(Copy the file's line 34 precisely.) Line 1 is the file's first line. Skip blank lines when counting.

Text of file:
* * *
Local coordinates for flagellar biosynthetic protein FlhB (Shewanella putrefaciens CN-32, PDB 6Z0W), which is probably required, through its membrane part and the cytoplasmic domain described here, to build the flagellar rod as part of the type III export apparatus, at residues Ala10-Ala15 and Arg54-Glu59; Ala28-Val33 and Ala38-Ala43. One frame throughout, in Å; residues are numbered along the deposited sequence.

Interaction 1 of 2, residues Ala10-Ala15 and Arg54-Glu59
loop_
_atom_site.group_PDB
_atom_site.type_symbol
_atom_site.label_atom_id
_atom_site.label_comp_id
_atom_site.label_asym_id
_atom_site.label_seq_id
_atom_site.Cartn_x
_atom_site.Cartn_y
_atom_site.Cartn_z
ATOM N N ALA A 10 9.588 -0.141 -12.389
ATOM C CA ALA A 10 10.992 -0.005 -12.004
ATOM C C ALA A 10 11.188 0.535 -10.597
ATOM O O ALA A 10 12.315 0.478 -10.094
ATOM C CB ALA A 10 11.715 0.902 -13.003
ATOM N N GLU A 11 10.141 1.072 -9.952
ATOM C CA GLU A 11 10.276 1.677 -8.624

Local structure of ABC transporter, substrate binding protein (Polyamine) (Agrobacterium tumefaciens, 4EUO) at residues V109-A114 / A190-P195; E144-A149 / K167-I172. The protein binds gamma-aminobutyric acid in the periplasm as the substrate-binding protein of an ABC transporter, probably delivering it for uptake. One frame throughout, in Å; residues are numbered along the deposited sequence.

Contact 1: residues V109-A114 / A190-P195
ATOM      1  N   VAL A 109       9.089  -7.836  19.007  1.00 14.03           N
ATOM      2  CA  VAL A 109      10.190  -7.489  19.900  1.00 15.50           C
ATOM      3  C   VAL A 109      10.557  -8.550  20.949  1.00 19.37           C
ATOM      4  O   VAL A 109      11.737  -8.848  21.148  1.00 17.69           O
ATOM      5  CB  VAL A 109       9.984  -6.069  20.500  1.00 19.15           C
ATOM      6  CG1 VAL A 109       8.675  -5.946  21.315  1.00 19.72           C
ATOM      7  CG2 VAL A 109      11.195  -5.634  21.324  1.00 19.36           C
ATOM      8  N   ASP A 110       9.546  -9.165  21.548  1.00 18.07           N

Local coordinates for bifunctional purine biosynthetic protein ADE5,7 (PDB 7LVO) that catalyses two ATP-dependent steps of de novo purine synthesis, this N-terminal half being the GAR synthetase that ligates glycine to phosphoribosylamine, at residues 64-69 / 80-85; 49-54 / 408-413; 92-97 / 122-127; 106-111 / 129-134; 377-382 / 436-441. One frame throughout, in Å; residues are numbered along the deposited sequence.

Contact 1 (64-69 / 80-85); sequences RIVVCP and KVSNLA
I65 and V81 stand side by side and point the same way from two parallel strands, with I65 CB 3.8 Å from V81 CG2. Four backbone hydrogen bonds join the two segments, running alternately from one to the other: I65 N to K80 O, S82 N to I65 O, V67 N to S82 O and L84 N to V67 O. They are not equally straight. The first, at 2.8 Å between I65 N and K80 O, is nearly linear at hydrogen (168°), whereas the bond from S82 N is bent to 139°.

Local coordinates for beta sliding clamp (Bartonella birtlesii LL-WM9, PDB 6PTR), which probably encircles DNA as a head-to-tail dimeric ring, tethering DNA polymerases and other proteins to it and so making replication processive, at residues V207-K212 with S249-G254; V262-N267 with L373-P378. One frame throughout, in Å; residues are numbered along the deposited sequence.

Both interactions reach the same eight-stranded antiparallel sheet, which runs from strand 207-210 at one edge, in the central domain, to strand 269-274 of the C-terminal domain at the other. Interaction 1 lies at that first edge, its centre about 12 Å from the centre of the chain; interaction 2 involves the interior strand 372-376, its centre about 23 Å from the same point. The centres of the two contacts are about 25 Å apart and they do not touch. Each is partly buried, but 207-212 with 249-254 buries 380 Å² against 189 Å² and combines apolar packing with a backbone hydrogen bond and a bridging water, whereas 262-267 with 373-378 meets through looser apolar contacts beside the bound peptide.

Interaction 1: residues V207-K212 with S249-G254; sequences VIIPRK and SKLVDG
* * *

Both interactions reach the same eight-stranded antiparallel sheet, which runs from strand 207-210 at one edge, in the central domain, to strand 269-274 of the C-terminal domain at the other. Interaction 1 lies at that first edge, its centre about 12 Å from the centre of the chain; interaction 2 involves the interior strand 372-376, its centre about 23 Å from the same point. The centres of the two contacts are about 25 Å apart and they do not touch. Each is partly buried, but 207-212 with 249-254 buries 380 Å² against 189 Å² and combines apolar packing with a backbone hydrogen bond and a bridging water, whereas 262-267 with 373-378 meets through looser apolar contacts beside the bound peptide.